Five years after Beauty and the Beast, the concept of monsters taking many forms returned with The Hunchback of Notre Dame. Judge Frollo, an ordinary-looking man holding a position of considerable political power, is the actual antagonist of the piece, not the physically deformed Quasimodo. Meanwhile, the conventionally attractive Clayton would prey on Tarzan and friends in 1999, while an embodiment of colonialism in the form of a chiseled general would terrorize the heroes of Atlantis: The Lost Empire. By redefining what Disney villains could look like, Gaston eschewed troubling instances of coding and opened the doors for all kinds of new foes. Even the recurring “surprise villains” of computer-animated Disney Animation films (like King Candy in Wreck-It Ralph) serve as thematic extensions of how Gaston suggested villains could come from anywhere.

And then there is the way Beauty and the Beast blended computer animation and hand-drawn animation for its iconic ballroom dance sequence. Now, Disney Animation had blended the two artforms before, most notably with the Big Ben backdrop for the climax of The Great Mouse Detective. However, the fusing had never been as prominent and seamless in this emotionally tender sequence. To quote a later Disney musical, “a whole new world” of possibilities had suddenly opened for artists at the Mouse House.

In the years that followed Beauty and the Beast, CG and hand-drawn animation would be further brought together in various exciting ways. The entrance to the Cave of Wonders in Aladdin, for example, was made possible through digital wizardry, ditto a herd of stampeding wildebeests in The Lion King. This merging of disparate mediums would continue into the 2000s, particularly with Treasure Planet, which found especially creative ways to reflect this fusion, such as giving the hand-drawn cyborg Long John Silver computer-animated robotic appendages.

Even in modern-day computer animation titles from Disney, this particular lingering influence of Beauty and the Beast can be seen. Moana utilized hand-drawn animation from Eric Goldberg to realize the lively tattoos on Maui’s body, a spiritual successor to how Beauty and the Beast brought these two mediums together. In one romantic musical sequence, Beauty and the Beast managed to bring together the past, present, and future of American animation into one sequence. That monumental achievement makes it no wonder the scene proved so influential.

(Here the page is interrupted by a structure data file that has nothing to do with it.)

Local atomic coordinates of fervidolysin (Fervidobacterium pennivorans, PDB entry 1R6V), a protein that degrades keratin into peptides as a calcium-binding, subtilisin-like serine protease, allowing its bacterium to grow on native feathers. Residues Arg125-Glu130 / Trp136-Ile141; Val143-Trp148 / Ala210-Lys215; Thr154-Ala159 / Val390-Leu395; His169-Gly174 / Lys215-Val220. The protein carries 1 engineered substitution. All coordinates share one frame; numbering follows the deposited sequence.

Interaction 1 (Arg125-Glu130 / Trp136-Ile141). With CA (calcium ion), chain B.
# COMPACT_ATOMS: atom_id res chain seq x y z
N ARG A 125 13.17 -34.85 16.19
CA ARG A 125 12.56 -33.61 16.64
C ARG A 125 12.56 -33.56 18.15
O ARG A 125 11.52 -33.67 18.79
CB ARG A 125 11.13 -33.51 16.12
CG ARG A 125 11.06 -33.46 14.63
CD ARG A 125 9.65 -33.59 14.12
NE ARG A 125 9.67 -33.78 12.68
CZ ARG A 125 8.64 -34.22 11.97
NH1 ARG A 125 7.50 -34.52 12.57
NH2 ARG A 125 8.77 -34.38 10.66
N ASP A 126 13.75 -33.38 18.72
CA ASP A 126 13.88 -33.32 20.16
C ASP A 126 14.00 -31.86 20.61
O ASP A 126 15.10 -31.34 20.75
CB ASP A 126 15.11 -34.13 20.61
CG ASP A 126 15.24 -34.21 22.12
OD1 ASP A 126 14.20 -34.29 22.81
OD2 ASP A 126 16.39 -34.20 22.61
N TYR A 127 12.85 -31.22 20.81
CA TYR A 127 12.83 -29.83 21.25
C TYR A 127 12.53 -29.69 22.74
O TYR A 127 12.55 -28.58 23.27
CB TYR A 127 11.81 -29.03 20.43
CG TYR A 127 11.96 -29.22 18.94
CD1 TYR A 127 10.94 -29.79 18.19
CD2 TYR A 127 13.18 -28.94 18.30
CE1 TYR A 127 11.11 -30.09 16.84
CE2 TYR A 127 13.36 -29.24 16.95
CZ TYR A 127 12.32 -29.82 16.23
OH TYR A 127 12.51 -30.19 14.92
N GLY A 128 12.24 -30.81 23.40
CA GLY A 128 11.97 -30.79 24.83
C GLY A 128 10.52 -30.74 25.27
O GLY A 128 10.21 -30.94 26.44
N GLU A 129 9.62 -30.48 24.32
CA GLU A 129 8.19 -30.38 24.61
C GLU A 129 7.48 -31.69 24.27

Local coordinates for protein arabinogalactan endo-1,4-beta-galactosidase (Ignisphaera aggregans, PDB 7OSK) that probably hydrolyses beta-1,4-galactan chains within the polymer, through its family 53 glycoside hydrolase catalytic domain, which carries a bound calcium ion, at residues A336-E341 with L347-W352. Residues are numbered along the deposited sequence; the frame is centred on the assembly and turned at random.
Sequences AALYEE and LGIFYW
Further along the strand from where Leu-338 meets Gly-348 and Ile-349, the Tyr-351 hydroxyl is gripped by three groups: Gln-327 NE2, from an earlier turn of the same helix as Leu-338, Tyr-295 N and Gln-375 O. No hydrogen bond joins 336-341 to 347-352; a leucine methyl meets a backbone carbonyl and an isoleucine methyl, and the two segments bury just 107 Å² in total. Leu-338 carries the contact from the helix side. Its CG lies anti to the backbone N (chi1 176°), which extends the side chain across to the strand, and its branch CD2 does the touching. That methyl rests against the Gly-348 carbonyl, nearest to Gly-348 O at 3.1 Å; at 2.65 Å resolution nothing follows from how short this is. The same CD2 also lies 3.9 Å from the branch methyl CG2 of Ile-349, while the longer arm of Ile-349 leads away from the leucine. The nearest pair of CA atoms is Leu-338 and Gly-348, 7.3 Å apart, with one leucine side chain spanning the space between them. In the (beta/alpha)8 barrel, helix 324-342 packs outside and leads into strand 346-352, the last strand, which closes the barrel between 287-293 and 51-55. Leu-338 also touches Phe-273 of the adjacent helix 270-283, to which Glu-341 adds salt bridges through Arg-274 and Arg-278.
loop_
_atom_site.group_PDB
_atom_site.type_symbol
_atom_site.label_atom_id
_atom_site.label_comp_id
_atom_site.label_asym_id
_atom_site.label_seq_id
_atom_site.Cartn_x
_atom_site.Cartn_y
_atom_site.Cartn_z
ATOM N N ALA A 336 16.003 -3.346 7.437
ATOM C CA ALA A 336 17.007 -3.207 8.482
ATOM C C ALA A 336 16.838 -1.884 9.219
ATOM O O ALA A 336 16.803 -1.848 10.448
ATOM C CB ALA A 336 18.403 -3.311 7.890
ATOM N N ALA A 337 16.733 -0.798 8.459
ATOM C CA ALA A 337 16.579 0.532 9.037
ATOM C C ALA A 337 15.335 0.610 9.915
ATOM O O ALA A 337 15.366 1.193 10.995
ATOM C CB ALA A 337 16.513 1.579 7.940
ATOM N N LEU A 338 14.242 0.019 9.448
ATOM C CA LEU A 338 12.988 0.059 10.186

The lasting legacy of Beauty and the Beast on animation even extends to one of its most memorable cast members, David Odgen Stiers. Most famous for his work on TV shows like M*A*S*H*, Stiers had never done voice work before playing Cogsworth in Beauty and the Beast. After this feature, though, Stiers found regular work providing voiceover in projects ranging from other Disney productions (namely Lilo & Stitch) to recurring roles on TV shows like Regular Show and Justice League. American animation would be a little less vibrant if Stiers hadn’t pursued further voiceover performances after his Beauty and the Beast work.

These are just a handful of the reasons why it’s impossible now to imagine an American animation landscape that isn’t influenced by Beauty and the Beast. A film once seen as a potential risk has turned into something that’s proven impactful on the entire medium of animation, let alone the titles Disney Animation has produced since 1991. This tale as old as time will keep leaving ripple effects on animated works for years to come.

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Douglas Laman (104 Articles Published)

Douglas Laman is a life-long movie fan, writer and Rotten Tomatoes approved critic whose writing has been published in outlets like The Mary Sue, Fangoria, The Spool, and ScarleTeen. Residing both on the Autism spectrum and in Texas, Doug adores pugs, showtunes, the Wes Anderson movie Fantastic Mr. Fox, and any music by Carly Rae Jepsen.